|1.||A lamp box comprising a light source, a fiber optic cable have a light receiving end thereof optically coupled to a light path emanating from the light source and disposed within a cavity, and a blower supplying cooling air to the light receiving end of the fiber optic cable within said cavity, wherein cooling air passing through the cavity is induced to form a vortex that contacts and cools the light receiving end of the fiber optic cable.|
|2.||The lamp box according to claim 1, further comprising a filter disposed within said cavity, wherein said cooling air vortex contacts and cools said filter.|
|3.||The lamp box according to claim 2, wherein said filter is an IR or UV filter.|
|4.||The lamp box according to claim 1, wherein said fiber optic cable is comprised of a plurality of poly (methyl methacrylate) fiber optic strands.|
|5.||The lamp box according to claim 3, wherein said fiber optic cable is comprised of a plurality of poly (methyl methacrylate) fiber optic strands.|
|6.||The lamp box according to claim 1, further comprising a variable color filter disposed in the light path.|
|7.||The lamp box according to claim 6, wherein said variable color filter is a color wheel that is driven by an electric motor.|
|8.||The lamp box according to claim 1, wherein said fiber optic cable is an endemitting fiber optic cable.|
|9.||The lamp box according to claim 4, wherein said fiber optic cable is an endemitting fiber optic cable.|
|10.||The lamp box according to claim 1, wherein said fiber optic cable is a laterally lightemitting fiber optic cable.|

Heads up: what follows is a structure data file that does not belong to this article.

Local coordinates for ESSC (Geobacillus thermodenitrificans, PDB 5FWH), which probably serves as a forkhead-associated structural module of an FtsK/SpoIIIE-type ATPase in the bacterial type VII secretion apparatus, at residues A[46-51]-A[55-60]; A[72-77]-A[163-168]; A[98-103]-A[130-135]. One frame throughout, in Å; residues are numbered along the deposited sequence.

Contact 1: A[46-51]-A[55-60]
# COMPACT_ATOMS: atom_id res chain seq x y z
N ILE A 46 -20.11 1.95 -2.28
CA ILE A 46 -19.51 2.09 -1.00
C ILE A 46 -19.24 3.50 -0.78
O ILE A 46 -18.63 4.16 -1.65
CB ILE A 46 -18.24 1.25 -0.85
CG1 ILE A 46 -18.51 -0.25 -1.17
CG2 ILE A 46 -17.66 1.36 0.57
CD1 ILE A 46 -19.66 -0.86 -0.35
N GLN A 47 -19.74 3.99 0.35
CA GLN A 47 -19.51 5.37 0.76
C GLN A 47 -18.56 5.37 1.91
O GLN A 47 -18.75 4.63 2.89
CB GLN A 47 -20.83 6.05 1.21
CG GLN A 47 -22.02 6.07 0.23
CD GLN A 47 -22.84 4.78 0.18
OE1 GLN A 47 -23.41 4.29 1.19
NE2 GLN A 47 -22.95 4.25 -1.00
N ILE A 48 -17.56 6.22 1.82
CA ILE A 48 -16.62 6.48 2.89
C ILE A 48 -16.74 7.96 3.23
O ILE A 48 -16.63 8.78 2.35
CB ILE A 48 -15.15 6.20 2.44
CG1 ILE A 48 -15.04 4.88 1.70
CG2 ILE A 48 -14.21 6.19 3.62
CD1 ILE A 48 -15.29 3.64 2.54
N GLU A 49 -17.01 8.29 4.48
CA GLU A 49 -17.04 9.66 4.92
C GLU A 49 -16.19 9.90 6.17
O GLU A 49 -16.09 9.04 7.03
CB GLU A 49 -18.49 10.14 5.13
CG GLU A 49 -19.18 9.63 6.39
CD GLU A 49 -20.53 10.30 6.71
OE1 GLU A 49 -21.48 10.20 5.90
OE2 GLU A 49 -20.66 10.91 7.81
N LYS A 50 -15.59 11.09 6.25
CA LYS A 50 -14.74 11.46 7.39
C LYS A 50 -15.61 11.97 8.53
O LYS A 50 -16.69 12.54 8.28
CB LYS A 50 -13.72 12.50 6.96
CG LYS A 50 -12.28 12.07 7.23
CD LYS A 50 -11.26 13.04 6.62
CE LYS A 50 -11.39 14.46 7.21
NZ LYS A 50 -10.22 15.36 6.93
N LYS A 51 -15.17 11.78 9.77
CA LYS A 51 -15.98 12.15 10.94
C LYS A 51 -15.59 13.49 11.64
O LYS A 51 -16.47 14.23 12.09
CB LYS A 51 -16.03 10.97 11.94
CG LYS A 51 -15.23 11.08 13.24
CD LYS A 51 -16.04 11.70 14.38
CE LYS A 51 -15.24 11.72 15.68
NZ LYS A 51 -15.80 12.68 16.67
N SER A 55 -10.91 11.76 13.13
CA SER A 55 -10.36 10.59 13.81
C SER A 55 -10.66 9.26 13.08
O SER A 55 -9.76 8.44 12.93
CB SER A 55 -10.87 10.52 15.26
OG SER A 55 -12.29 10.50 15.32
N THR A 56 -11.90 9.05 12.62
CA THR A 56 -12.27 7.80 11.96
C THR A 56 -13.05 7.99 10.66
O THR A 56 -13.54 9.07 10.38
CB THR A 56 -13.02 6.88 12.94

|11.||The lamp box according to claim 4, wherein said fiber optic cable is a laterally lightemitting fiber optic cable.|
BACKGROUND OF THE INVENTION Field Of The Invention The present invention relates to a light source for fiber optic illumination systems. More specifically, the invention relates to a lamp box type light source utilizing a vortex generation internal cooling system.
Description Of The Background Art Various kinds of lamp boxes for advertisement illumination are known. Most of the lamp boxes are provided with high voltage power sources for supplying the necessary high voltage to the illuminants. In particular, neon lamps are often used in connection with advertisements because they generate aesthetically pleasing light. Typical neon light tubes, however, have the drawback that for each tube, the color of the light it provides is unchangeable. This is due to the fact that the color of light emitted from a neon lamp is controlled by the kind of gas trapped within the lamp's tube. Thus, for a particular section of the typical neon tube, the color emitted is constant. To produce a multicolored display with neon lights requires multiple tubes, one or more tubes for each color in the display.